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‘Drones’ is the word commonly used to refer to UAVs, or Unmanned Aerial Vehicles. They are also known as Remotely Piloted Aircraft Systems (RPAS) or Unmanned Aerial Systems (UAS). It was in the 1930s that remotely controlled aircraft started being used as targets for gunnery practice. After World War Two there was a gradual increase in their use for military reconnaissance purposes, which has increased dramatically in recent years as telecommunication technology has advanced. However, it is only very recently that significant non-military uses of drones have been made, both for leisure and a growing number of commercial applications.

Civilian applications of UAVs include agriculture, search and rescue, deliveries, TV and film, and inspection of inaccessible items, particularly in the offshore and renewable energy industries.

Use of UAVs for inspection purposes offshore on the UKCS began as far back as 2011, when they began being used for flare tip inspections. In January 2017 Oil and Gas UK published guidance giving advice on safe operation of UAVs and on the regulatory requirements in terms of civil aviation. UAVs have also been used in the North Sea to inspect the tanks of operational FPSOs and for monitoring the structural integrity of inaccessible parts of installations. All of these tasks would have required personnel to work in dangerous conditions for hours or even days but can often be completed in minutes with a UAV, at no risk to the operator.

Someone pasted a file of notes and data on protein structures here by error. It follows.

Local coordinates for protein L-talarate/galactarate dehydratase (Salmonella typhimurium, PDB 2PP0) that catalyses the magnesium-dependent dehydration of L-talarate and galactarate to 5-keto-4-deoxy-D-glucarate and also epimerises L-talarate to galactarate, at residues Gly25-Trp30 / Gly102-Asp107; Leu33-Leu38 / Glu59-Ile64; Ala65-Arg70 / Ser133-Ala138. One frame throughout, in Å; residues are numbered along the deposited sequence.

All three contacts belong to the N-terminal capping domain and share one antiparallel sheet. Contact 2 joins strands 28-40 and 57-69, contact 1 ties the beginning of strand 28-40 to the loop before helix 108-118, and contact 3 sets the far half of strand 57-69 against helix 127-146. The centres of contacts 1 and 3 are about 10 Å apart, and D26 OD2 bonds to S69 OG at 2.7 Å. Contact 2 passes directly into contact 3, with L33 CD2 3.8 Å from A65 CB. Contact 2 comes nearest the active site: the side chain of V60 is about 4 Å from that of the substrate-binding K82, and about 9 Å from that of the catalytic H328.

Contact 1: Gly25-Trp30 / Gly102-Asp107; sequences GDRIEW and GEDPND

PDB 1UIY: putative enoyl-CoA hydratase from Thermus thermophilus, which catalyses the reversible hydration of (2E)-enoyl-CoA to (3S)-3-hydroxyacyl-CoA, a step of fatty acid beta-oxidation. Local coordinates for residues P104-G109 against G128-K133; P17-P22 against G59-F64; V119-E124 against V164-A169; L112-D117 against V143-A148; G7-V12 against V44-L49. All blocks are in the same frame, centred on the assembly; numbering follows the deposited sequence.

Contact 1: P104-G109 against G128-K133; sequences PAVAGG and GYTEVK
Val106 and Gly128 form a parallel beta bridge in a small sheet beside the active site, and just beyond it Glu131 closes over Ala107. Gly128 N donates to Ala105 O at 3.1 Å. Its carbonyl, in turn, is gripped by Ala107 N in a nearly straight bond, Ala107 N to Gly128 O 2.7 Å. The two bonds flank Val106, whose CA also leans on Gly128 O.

Regulation of drones for commercial use broadly depends on their mass. Above 150Kg they are subject to European standards on aviation safety applicable to all aircraft. Very few commercial drones will be that heavy.

Below 150Kg national laws apply, enforced by the Civil Aviation Authority (CAA). Above 20Kg, a drone must be registered with the CAA and have a Certificate of Airworthiness. An operator can apply for an exemption from this.

A drone operator must be satisfied that a flight can be made safely, must remain in visual contact with the drone, may not use the drone to drop things if it would endanger people or property and must remain below 400 feet without air traffic control clearance.

If the drone is being used for surveillance or data gathering then it must also keep a minimum distance from people or buildings.

The operator must also apply for a Permission for Aerial Work (PFAW) from the CAA. The operator must show that they have passed exams run by a recognised training provider and have arranged adequate insurance cover. If this is granted, it is for 12 months, with conditions, and can be renewed.

Drone operators should also have regard to privacy and Data Protection considerations.

If you have any queries in relation to the above please get in touch with a member of the Stronachs Upstream Oil & Gas Team.

Graham Chandler, Trainee Solicitor

Chambers Leading Firm 2019

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